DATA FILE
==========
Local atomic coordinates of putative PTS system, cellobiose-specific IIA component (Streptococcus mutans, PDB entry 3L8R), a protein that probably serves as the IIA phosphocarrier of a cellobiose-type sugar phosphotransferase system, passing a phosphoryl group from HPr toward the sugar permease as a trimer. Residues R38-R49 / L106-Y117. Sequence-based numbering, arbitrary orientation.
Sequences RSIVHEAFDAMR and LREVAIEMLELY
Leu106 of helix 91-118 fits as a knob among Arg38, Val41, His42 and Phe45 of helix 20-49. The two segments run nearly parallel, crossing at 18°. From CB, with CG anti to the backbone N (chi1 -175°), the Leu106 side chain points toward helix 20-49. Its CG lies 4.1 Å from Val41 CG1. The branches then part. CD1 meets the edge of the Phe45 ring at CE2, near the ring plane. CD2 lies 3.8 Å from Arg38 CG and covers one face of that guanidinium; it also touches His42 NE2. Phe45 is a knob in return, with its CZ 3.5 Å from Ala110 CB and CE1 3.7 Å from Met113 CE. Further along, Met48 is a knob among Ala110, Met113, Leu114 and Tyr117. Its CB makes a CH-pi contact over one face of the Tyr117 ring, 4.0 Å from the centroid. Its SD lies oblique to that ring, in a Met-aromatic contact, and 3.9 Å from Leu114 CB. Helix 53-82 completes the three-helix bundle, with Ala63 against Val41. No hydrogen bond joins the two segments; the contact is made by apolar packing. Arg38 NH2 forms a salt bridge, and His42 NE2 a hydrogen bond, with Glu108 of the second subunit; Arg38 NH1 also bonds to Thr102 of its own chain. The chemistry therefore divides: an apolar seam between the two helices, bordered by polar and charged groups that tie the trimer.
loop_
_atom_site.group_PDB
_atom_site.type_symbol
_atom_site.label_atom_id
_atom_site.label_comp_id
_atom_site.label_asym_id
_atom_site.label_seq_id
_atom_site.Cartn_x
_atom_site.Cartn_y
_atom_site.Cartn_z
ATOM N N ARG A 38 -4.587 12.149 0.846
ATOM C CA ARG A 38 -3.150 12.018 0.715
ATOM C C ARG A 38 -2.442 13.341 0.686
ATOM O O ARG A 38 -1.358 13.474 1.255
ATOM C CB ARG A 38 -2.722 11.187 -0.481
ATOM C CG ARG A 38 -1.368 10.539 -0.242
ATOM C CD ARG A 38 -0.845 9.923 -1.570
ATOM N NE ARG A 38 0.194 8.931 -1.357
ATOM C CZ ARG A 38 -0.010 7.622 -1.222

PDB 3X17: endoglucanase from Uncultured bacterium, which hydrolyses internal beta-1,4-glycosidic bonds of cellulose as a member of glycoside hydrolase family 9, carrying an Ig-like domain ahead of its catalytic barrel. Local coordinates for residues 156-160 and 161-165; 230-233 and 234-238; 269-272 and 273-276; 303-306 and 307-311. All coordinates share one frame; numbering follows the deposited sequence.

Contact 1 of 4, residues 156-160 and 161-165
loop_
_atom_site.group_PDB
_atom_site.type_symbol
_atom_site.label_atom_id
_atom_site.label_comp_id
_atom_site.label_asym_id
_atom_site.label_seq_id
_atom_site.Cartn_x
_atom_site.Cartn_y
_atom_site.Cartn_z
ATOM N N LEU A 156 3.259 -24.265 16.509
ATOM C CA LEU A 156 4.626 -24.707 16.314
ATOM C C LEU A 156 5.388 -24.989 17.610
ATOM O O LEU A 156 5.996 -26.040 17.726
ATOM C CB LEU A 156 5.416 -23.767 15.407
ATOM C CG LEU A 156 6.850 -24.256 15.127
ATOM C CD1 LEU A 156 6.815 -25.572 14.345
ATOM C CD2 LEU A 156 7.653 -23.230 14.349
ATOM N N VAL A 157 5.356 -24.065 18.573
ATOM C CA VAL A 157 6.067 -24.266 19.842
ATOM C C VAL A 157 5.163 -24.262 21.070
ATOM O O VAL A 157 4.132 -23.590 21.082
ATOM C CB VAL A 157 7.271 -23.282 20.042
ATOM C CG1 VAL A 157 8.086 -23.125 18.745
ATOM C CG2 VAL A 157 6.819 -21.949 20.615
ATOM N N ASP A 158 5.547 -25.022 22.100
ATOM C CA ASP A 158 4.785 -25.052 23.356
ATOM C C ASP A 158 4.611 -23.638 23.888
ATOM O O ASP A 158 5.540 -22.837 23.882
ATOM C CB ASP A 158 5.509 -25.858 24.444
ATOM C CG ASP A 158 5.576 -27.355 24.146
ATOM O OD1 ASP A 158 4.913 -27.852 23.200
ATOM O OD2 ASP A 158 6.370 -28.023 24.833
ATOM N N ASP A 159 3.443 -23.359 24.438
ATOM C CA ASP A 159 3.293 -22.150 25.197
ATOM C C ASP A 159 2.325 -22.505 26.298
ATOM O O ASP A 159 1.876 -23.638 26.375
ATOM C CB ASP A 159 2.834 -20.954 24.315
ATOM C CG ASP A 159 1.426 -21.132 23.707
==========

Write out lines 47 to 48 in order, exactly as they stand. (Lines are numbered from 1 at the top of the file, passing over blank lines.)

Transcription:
ATOM C CB VAL A 157 7.271 -23.282 20.042
ATOM C CG1 VAL A 157 8.086 -23.125 18.745